Glutamate binds to the subunits of its receptor only in specific patterns. The findings upend previous belief that each subunit binds glutamate independently and points to a new level of complexity in neurotransmission and drug response.
Study reveals a new role for a scaffolding molecule that appears to play a part in glutamate receptor transportation and ultimately, memory formation.
Just one protein situated on the synapse can profoundly alter how some neurons communicate and implement plasticity.
A new study found a person's math ability was linked to levels of GABA and glutamate in the brain. In children, greater math fluency was associated with higher GABA levels in the left intraparietal sulcus, while lower levels of GABA were linked to math ability in adults. The reverse was true for glutamate in both children and adults.
Glutamate is first released near the AMPA-type glutamate receptors, then released near the NMDA-type receptors immediately after the first signal to activate the switch for synaptic plasticity.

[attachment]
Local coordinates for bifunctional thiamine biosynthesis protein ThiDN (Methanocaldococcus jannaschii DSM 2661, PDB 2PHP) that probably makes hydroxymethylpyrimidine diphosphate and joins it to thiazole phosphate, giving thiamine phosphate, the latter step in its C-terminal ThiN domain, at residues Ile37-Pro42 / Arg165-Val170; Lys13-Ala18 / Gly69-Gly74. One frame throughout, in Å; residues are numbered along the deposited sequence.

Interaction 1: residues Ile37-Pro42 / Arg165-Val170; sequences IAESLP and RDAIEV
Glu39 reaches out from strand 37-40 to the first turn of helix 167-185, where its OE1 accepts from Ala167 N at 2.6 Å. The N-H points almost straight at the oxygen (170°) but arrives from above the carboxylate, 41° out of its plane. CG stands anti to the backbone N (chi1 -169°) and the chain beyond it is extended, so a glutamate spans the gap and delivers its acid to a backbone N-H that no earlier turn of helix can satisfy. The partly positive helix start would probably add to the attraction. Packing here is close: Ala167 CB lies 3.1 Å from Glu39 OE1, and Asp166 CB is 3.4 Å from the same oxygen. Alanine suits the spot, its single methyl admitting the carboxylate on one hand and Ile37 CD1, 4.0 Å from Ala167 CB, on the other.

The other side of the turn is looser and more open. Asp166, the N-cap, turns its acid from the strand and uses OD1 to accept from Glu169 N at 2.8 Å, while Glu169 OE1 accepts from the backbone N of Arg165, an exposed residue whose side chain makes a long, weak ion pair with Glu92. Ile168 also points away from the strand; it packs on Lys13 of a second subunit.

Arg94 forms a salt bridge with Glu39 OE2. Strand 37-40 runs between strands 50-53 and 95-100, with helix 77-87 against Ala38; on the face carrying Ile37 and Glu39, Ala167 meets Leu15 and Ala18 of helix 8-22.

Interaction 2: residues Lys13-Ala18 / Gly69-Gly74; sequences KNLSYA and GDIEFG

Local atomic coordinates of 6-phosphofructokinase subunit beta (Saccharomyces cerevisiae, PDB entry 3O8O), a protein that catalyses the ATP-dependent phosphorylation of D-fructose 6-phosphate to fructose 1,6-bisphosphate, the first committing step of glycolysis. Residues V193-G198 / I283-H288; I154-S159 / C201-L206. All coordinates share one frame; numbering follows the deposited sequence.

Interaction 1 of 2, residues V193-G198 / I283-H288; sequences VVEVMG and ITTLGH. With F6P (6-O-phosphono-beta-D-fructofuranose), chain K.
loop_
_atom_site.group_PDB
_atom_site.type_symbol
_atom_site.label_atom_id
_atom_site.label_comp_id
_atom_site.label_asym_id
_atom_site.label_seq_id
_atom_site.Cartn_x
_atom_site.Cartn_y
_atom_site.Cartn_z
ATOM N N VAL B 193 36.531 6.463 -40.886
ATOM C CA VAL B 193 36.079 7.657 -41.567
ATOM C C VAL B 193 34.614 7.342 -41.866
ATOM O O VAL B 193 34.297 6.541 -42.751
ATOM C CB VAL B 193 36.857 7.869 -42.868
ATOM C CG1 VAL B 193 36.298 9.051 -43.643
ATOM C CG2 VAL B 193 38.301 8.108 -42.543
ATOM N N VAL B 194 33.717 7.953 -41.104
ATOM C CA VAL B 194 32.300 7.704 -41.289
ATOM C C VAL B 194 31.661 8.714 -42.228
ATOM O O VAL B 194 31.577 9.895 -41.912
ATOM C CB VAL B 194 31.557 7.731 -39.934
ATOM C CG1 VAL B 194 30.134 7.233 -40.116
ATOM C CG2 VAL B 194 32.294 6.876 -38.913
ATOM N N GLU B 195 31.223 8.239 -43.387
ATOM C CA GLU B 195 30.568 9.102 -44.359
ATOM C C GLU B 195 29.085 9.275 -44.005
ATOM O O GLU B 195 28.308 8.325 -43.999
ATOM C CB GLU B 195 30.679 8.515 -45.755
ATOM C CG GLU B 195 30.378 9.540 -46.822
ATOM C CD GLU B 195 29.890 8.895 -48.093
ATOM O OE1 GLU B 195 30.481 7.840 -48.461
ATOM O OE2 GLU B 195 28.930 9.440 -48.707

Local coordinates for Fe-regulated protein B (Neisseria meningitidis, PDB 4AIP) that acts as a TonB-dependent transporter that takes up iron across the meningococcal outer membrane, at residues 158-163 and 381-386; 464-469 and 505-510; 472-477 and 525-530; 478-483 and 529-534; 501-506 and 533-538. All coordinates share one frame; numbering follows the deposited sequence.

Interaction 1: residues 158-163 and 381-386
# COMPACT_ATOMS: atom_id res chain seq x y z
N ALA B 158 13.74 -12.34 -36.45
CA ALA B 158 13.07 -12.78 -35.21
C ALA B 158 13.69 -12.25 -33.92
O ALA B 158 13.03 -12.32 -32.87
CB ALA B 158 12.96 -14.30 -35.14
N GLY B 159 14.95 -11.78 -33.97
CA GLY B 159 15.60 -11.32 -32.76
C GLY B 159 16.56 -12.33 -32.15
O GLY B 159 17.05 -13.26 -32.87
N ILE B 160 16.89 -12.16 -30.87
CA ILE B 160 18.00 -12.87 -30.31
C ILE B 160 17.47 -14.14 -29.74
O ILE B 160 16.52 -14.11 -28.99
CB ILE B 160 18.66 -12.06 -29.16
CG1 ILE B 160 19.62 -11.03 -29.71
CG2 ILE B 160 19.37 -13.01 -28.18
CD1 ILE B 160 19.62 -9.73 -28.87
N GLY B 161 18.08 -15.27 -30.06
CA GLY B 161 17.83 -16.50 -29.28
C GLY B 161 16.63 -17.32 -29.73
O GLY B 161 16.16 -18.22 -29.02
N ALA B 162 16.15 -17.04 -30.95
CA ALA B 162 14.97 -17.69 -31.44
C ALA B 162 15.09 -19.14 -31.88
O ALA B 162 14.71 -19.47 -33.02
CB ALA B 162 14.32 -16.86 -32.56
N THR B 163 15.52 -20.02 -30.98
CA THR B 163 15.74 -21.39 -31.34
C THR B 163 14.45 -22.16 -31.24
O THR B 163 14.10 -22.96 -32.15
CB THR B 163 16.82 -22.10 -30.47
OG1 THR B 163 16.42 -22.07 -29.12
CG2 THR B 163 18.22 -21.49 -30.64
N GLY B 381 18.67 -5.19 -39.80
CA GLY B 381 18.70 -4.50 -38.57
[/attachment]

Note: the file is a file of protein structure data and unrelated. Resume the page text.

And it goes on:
Plumes of glutamate in the brain could explain the onset of migraines with auras, a new study reports.
Low-level exposure to lead during development does not lead to alcohol use disorder, but does alter the neural circuits in a way that if addiction occurs, it makes it harder to refrain from returning to addiction related behaviors.
The retrieval of mitochondria via a feedback loop is vital to sustaining synaptic transmission.
The key to performance and motivation lies within the ratio of glutamine and glutamate in the nucleus accumbens. The ratio of glutamine to glutamate relates specifically to stamina.
Familial hemiplegic migraine type 2 (FHM2) causes a malfunction of astrocytes in the cingulate cortex. Manipulating astrocytes in the cingulate cortex reversed the disfunction, preventing an increase in migraine-like symptoms in mice carrying the FHM2 defect.